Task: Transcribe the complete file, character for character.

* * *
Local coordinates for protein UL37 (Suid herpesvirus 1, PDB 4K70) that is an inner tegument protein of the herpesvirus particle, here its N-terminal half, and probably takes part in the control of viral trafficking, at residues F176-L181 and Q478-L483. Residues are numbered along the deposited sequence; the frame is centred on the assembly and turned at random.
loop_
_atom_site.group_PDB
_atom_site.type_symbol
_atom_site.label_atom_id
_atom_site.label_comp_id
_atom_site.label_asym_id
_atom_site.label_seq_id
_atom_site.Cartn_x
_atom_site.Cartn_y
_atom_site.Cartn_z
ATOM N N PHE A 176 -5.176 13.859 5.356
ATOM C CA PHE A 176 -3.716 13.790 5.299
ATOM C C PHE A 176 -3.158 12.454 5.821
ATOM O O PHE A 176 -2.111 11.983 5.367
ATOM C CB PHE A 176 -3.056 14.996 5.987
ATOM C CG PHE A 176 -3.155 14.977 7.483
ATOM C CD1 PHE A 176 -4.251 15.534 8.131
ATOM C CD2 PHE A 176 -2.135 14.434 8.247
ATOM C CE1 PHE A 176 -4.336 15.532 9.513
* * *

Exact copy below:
Local coordinates for protein UL37 (Suid herpesvirus 1, PDB 4K70) that is an inner tegument protein of the herpesvirus particle, here its N-terminal half, and probably takes part in the control of viral trafficking, at residues F176-L181 and Q478-L483. Residues are numbered along the deposited sequence; the frame is centred on the assembly and turned at random.
loop_
_atom_site.group_PDB
_atom_site.type_symbol
_atom_site.label_atom_id
_atom_site.label_comp_id
_atom_site.label_asym_id
_atom_site.label_seq_id
_atom_site.Cartn_x
_atom_site.Cartn_y
_atom_site.Cartn_z
ATOM N N PHE A 176 -5.176 13.859 5.356
ATOM C CA PHE A 176 -3.716 13.790 5.299
ATOM C C PHE A 176 -3.158 12.454 5.821
ATOM O O PHE A 176 -2.111 11.983 5.367
ATOM C CB PHE A 176 -3.056 14.996 5.987
ATOM C CG PHE A 176 -3.155 14.977 7.483
ATOM C CD1 PHE A 176 -4.251 15.534 8.131
ATOM C CD2 PHE A 176 -2.135 14.434 8.247
ATOM C CE1 PHE A 176 -4.336 15.532 9.513